Phuket Disaster Relief: Day 2 (Warning: graphic content)

I was hoping that if I let my them air out overnight, my clothes would stop smelling like dead people. No such luck; everything I had worn the day before was rank. Not just my clothes, but also the wallet and cell phone I had been carrying with me. Even the money I carried stank. A change of clothes would definitely be in order, and I gave serious thought to discarding yesterday

22 Comments so far

  1. Sean Bonner (unregistered) on January 12th, 2005 @ 1:58 am

    Another amazing story Paul. I don’t know how you are doing it.

  2. Paul (unregistered) on January 12th, 2005 @ 2:03 am

    Thanks, Sean. It was the ordeal itself that was amazing; writing about it is easy.

  3. lynn (unregistered) on January 12th, 2005 @ 2:43 am

    Amazing. Thanks again for writing, Paul. I look forward to your next entry.

  4. chrissy (unregistered) on January 12th, 2005 @ 4:26 am

    Hey Paul,
    I’ve been reading your stories and I just wanted to thank you. When I realized the scale of things, I wanted to give up my vacation in Tahoe and go help. There are definite roadblocks, though — I’ve never been out of the country before and I’ve got an extreme and illogical fear of disease.

    You and all the other volunteers are amazing. If any of you are ever in Los Angeles, please drop by my place and I’ll cook you up a nice warm meal. Seafood Gumbo, if that’s what you wish. My email is attached to this message.

    Also, do you have any local charities to suggest for donations? Thanks again.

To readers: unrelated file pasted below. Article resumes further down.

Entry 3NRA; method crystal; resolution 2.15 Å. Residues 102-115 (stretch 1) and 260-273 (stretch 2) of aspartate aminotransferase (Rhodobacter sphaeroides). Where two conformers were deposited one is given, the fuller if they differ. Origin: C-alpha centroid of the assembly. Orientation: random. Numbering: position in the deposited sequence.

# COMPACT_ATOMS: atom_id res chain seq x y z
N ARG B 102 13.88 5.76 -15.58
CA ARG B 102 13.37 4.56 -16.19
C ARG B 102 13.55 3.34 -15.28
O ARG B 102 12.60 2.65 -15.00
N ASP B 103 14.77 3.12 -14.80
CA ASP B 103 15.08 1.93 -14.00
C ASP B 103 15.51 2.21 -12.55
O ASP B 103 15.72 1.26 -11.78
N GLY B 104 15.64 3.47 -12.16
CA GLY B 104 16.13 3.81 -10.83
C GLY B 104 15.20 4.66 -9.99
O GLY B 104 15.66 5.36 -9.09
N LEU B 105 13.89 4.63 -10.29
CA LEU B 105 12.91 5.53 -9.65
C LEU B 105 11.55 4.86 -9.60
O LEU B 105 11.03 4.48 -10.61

5. jenny (unregistered) on January 12th, 2005 @ 4:34 am

    Thank you so much for writing about this. I think a lot of people really have a need to hear personal stories about what is going on there. More than the 30-second snippets we hear on the news.

  6. Melissa (unregistered) on January 12th, 2005 @ 6:12 am

    Thanks, Paul. Once again, you bring the reality back into light much better than the news. What you are doing is incredible and amazing!

    The twisted humor is common to people who work in emergency/disaster response. I spent 6 yrs as a firefighter and mine is still skewed. Helped me deal with the immediate onslaught of emotions and stress. Still dealing with some issues from what I saw and did, but I am glad I did what I did.

  7. Carl (unregistered) on January 12th, 2005 @ 6:17 am

    This is an amazing post. Many thanks for your efforts and good works, and then posting your experiences for all to read. Very important moments in your life and the history of this enormous tragedy. I also have appreciated your photos, and would like to post more of your photos at my blog at This website actually forwards you to my blog at Blogspot, where I have posted some 100 images from the disaster, but I’m now running out, so please send me some new photos for my blog. Thank you.

    Carl Parkes

  8. Carl (unregistered) on January 12th, 2005 @ 6:24 am

    I just posted your Le Meridi`en images of their destroyed resort on Khao Lak in southern Thailand some 90 minutes north of Phuket.

  9. Carl (unregistered) on January 12th, 2005 @ 6:28 am

    My posts have been blocked by somebody who doesn’t want to see negative images of the tsunami devastation posted on my blog. I will keep trying.

  10. zee (unregistered) on January 12th, 2005 @ 12:41 pm

    Paul, thanks for your efforts and the time you have dedicated to help with the recovery efforts post this horrible tragedy. Also, thank you for your continued posting both of your experience. It has put so many things into yet new perspective for me.

    I send you and your fellow volunteers strength and good energy, and big hugs.

  11. Andy (unregistered) on January 12th, 2005 @ 11:19 pm

    I was there the same day you were (Jan 1), didn’t get to meet you, but thank you for capturing in words what we saw and did. We weren’t there nearly as long as you were, we only lasted a few hours in the morning; we were loading bodies into bags from the “liquid stew” in the pavillion. I appreciate your comments and hope you don’t mind if I quote you some. Especially poignant was your comment that the Tiger Balm, which we also used, was as useless against the smell as the bungalows were against the waves. We, too, couldn’t gid rid of the smell for a long time afterwards.